The topic of computer-generated hands comes up in conversation with CBAI members every now and again. When they first play computer-generated deals, as for example in the recent Simultaneous Pairs competition, some bridge players complain that the hands are “unfair” because they produce more extreme distributions (such as voids and singletons) than the human-dealt deals they are used to. And we hear on the grapevine that some clubs steer clear of using computer-generated hands for that reason.
We were therefore very interested to read this recent article on the topic, written by an expert in statistics and artificial intelligence. As the article makes clear, in fact the issue is that the computer-generated hands are truly random, whereas human dealing (or more accurately, human shuffling) very often results in less than truly random combinations. So the apparently more extreme distributions experienced are actually entirely normal and to be expected statistically.
We hope that the commentary will (a) resolve any doubts you have about the fairness of computer-dealing, and (b) at least encourage you to shuffle much more rigorously if you are determined to stay with manual dealing. While we are on this topic, the CBAI is also sometimes accused of manipulating the computer-dealt hands for our competitions to encourage extreme distributions; please believe us when we tell you that our dealers are so busy at those times that they wouldn’t have time to make any manual interventions even if we asked them to … which we don’t!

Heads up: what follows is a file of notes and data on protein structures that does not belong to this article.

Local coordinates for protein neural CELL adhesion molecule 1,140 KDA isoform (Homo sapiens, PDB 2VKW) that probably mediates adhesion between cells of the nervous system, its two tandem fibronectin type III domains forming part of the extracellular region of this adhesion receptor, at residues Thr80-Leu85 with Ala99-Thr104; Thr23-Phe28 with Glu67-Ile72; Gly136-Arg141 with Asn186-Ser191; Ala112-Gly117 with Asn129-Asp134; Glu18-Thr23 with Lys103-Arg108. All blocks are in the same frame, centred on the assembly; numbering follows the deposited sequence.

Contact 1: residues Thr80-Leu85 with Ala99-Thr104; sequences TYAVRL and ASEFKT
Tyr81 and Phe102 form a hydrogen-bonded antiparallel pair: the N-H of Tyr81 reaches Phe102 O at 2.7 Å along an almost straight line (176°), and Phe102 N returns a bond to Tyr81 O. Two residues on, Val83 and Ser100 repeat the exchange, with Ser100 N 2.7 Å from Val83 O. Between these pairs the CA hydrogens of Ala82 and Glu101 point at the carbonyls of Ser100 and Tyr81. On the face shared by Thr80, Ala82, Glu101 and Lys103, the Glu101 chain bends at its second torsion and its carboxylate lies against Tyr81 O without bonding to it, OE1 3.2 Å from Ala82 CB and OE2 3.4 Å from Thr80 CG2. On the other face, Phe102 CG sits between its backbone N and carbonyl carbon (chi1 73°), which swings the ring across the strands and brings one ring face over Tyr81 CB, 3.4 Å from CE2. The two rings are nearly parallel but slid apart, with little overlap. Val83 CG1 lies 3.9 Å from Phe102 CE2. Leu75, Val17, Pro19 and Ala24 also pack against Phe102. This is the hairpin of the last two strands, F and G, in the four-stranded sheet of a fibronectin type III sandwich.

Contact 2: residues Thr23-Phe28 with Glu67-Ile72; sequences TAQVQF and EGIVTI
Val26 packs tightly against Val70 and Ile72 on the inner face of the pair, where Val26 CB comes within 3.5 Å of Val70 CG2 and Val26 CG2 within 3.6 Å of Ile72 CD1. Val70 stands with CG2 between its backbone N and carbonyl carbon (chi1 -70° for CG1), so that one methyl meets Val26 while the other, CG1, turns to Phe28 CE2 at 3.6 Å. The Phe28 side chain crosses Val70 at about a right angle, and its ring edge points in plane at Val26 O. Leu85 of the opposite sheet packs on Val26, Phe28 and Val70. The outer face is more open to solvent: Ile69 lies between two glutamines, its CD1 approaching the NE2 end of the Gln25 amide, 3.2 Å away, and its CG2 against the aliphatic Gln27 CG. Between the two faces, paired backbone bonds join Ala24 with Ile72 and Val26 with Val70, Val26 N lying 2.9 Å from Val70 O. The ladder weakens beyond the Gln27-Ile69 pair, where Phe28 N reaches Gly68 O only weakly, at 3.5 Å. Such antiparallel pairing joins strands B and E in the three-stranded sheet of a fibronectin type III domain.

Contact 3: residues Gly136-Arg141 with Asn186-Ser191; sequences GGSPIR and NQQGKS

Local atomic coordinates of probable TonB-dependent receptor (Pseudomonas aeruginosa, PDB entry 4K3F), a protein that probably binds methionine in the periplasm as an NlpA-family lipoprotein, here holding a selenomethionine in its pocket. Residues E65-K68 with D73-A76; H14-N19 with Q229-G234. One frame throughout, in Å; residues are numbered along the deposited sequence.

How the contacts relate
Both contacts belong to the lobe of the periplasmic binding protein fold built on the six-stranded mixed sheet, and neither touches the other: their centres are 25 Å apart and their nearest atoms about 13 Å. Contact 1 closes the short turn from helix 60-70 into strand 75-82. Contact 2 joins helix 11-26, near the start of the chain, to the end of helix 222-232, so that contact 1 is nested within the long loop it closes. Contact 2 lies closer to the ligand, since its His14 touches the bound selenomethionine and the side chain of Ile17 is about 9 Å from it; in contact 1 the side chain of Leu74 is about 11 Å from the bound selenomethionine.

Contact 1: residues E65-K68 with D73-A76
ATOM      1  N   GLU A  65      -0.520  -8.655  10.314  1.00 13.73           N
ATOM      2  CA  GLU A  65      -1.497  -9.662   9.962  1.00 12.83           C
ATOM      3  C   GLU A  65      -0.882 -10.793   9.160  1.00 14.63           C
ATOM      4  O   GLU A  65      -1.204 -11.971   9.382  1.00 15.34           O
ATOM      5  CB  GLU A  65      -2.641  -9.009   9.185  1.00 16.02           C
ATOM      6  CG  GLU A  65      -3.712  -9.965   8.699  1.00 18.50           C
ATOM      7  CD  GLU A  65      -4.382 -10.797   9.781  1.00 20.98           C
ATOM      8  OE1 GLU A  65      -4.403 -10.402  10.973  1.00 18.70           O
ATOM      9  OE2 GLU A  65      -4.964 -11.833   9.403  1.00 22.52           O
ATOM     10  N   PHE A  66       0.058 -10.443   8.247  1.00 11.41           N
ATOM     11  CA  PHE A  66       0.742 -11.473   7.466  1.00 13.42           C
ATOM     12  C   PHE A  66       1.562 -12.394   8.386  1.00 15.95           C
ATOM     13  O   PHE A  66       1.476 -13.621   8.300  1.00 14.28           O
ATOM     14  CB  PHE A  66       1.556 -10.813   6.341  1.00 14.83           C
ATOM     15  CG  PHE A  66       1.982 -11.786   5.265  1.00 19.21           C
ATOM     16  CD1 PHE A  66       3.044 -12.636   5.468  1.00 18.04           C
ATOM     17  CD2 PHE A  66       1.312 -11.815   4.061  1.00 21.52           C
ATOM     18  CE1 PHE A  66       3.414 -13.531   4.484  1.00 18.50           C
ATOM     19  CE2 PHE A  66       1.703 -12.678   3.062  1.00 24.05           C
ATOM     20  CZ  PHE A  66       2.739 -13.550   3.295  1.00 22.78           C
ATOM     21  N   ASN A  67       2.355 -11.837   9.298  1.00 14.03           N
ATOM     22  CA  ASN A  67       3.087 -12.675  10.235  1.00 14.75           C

Aside from the true randomness of the hands, one of the other major advantages of computer-dealing, of course, is that printed or online hand records are readily available to the players after play. Reviewing the hands and identifying what could have been done better in bidding, play, or defence is a vital element of development for any player with aspirations to improve at the game. So if your club hasn’t ever used computer-dealt hands, why not give it a try … we’re confident you’ll like it.